How I Write A Novel – FAST- 10 Steps

by: bradashlock

Oct 22

creative-writing1

 

  1. Pick a theme. What’s your novel about in one word, then develop from there. For example, I hadn’t seen my brother for a couple years, he visited me in Australia, and we had a few conversations about brotherhood, our past, and our present as brothers and friends. I wanted to explore this theme, and am currently writing a western called “Brother’s Keeper”. Almost every chapter touches on brotherhood in someway, whether as a symbol, directly, or a problem.
  2. Get the basic idea of the protagonist, antagonist, a “buddy” for the protagonist, and a few minor characters. I don’t do in-depth studies of these characters. Instead, I like to cast the characters as actors, artists I am familiar with from movies or TV. I google their images and save them on my computer. Then I find names for them. I might make a couple notes, but I have to get excited about the image and name together, and then just letting “the actor” react as I imagine he would.
  3. With my characters and theme in mind, I come up with 30-40 scenes. I develop them pretty much in order, but rearrange, cut out, and expand as needed. Keep everything flexible, and be open to adding characters, cutting them, or condensing two characters into one. I try to find twists and go beyond my first ideas, pushing and pushing, until I come to some extreme image or twist–then try to make it work. A good idea is to make lists, jot down 10 things, getting crazier and crazier with it. Then usually it’s best to, yes, pick the craziest idea!
  4. Now, you’ve got 30 scenes in a reasonable order. Now add 30 “sequels”. A novel is composed–in the theories I follow–of scenes and sequels. A scene is conflict, here and now, in one place. A sequel is that post-scene interlude, where the character broods, reacts to the scene, then makes a decision which will flow into the next scene. So now you have 60-80 “bits” composed of scenes and sequels. I like each scene to be fast paced, so I tend to write scenes that are about 700 – 900 words. All together, this should give you enough words for a novel, 50 – 80K words (the word count will expand and contract in the editing process).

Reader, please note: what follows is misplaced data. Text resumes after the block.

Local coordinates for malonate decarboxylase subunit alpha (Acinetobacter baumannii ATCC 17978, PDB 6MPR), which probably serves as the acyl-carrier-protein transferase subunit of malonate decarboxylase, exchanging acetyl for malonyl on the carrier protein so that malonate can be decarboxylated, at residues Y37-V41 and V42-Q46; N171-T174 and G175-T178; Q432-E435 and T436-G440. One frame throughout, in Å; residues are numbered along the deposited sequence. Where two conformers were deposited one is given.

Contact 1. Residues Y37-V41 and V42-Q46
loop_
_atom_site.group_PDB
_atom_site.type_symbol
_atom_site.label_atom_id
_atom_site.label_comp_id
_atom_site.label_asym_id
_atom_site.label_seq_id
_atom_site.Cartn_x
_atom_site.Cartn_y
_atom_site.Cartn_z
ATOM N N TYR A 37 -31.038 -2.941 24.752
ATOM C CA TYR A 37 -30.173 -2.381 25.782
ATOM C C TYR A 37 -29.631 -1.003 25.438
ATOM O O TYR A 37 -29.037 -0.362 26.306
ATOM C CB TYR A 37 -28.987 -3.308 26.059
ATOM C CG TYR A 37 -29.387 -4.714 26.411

5. I jump in and write a “flash draft”. Just write. Don’t look back. Don’t edit at all. Go, go, go. When I am not doing the day job, and have a full writing day, I can do about 5000 words a day. If you have a three day weekend, that’s 15,000 words–a big chunk. The fast results will inspire you to write more. What’s writer’s block? Never had it, never will.
  6. OK, you’ve finished your book. The scenes toward the end probably changed greatly because you came up with better ideas, and during the writing process, learned more about your characters–you’ve richened the book through character. You can set the book aside for a week, then jump in and read it through, making minor edits to smooth things out.
  7. Now go in for major revisions, detailed editing, and possibly using software. I use prewriting aid. Just be careful you don’t flatten out your style – don’t follow the software too much, use your instincts and trust in your voice. The software is good for detecting annoying overuse of words, passive voice, and basic grammatical errors.
  8. You can edit something forever – when it’s “good enough”–depending on what level of mess was the first draft–just declare it DONE. Find some good beta readers, people who will be honest with you, and who have good humanities backgrounds, or are fervent readers, and ask them to read your book and get it back to you with edits, suggestions, and criticisms within a certain time frame. Agree on getting it back within a month, preferably two weeks. Be firm, and if they can’t do it, move on. You didn’t write fast to let someone sit on your book for three months with little reward.
  9. Do a final draft with your beta reader’s criticisms/ suggestions/ edits in mind.
  10. Send it to publishers, or publish it on Amazon after creating a cover.